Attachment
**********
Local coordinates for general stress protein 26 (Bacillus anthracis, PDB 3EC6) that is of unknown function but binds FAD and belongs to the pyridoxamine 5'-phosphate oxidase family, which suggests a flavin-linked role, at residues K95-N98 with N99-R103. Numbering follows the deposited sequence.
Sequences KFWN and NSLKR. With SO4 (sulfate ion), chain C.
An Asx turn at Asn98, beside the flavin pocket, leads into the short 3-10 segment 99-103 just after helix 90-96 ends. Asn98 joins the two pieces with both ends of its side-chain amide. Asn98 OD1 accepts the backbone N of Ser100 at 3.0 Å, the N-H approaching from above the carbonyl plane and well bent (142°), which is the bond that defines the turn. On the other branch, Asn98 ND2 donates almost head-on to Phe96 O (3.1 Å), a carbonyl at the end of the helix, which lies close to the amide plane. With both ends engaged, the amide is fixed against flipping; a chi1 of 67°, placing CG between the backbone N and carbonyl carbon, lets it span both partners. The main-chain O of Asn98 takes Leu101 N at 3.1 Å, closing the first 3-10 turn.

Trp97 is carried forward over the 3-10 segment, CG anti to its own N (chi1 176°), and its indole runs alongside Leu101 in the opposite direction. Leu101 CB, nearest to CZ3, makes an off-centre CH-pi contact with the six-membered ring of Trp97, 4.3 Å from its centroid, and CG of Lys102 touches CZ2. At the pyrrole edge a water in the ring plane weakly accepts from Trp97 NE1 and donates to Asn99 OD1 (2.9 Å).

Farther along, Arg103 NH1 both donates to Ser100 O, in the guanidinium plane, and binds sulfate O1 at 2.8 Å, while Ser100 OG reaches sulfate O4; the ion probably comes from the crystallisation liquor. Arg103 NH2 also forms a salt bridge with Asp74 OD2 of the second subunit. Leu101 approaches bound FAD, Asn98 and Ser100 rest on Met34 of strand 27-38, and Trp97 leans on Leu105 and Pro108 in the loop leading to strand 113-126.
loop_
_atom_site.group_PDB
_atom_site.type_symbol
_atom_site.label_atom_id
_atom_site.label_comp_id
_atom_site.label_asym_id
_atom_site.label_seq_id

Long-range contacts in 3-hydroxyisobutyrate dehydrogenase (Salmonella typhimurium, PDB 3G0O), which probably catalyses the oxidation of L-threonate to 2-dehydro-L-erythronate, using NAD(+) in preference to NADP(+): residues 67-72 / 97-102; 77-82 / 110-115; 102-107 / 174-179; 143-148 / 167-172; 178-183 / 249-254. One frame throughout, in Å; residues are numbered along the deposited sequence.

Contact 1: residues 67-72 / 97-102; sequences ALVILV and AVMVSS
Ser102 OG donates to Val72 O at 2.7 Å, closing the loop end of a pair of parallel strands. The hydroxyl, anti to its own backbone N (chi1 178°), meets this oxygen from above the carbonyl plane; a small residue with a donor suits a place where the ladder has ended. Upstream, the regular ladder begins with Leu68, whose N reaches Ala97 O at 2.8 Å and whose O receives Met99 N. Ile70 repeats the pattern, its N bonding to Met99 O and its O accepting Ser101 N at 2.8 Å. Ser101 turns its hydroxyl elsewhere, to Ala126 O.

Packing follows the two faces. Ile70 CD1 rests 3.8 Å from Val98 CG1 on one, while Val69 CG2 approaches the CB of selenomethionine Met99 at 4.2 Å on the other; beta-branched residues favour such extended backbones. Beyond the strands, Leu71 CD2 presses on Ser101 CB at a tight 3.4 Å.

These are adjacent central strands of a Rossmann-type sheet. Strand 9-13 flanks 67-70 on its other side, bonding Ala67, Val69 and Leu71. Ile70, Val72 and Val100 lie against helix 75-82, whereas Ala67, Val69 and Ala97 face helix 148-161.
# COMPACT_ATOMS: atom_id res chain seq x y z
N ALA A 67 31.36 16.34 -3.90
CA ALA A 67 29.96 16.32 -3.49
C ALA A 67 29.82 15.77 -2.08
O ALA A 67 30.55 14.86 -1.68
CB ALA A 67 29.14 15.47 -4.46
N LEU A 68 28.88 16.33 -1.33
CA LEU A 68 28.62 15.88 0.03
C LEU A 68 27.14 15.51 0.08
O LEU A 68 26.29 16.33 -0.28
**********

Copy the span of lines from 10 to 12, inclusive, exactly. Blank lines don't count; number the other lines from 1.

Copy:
_atom_site.label_comp_id
_atom_site.label_asym_id
_atom_site.label_seq_id